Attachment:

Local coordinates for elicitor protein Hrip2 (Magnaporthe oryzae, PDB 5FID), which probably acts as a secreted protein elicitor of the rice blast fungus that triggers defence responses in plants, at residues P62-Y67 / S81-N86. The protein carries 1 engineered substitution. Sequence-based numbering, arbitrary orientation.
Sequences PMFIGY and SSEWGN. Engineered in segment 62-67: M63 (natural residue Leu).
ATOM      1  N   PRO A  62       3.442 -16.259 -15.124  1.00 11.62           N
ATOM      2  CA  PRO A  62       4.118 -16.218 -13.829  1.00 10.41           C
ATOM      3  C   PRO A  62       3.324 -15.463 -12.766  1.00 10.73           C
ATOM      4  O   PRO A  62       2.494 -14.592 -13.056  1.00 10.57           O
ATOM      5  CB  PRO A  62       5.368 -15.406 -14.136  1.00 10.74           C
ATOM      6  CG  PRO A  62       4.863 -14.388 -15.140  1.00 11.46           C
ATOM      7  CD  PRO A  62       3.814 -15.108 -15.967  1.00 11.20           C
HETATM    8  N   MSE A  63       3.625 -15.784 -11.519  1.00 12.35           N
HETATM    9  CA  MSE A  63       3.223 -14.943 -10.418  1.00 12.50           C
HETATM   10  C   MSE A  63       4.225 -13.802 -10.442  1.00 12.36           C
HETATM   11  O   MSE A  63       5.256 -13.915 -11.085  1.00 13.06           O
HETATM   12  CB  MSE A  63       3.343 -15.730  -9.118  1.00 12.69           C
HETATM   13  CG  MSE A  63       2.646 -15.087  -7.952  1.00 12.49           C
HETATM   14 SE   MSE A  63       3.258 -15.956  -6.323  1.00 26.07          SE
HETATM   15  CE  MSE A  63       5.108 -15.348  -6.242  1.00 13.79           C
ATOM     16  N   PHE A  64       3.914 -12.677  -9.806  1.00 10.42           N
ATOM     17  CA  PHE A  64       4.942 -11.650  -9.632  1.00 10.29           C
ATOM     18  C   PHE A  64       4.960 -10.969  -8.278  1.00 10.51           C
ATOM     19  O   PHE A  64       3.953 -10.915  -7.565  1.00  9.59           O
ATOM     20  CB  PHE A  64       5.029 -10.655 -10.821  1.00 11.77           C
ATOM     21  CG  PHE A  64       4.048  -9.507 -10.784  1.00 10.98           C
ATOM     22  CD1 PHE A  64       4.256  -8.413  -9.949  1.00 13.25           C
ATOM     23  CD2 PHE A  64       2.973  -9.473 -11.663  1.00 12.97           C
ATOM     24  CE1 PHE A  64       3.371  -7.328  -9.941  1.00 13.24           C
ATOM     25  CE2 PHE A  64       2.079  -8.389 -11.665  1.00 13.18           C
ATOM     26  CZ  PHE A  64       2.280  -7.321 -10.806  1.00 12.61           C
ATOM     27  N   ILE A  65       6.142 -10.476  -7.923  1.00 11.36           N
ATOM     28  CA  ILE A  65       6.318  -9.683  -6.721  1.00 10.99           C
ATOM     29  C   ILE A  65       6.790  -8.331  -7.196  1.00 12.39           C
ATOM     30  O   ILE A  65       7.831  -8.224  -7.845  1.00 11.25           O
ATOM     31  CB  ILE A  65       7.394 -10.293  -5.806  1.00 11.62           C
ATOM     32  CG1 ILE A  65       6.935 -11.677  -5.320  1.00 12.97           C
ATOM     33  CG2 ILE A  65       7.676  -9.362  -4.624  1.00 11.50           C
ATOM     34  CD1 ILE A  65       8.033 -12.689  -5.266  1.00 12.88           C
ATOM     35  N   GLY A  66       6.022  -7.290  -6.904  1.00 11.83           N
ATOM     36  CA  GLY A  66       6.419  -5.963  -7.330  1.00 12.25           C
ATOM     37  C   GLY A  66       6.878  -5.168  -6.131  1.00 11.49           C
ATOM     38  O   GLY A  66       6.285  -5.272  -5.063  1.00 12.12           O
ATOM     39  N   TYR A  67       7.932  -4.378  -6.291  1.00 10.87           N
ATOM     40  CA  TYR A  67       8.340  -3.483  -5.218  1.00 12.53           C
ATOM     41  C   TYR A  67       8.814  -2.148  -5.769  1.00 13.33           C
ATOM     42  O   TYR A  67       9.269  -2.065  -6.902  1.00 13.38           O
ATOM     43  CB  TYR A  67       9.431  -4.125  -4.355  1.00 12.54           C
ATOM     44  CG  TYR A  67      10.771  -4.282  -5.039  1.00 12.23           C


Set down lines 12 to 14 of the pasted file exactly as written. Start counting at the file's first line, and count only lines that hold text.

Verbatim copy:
HETATM   10  C   MSE A  63       4.225 -13.802 -10.442  1.00 12.36           C
HETATM   11  O   MSE A  63       5.256 -13.915 -11.085  1.00 13.06           O
HETATM   12  CB  MSE A  63       3.343 -15.730  -9.118  1.00 12.69           C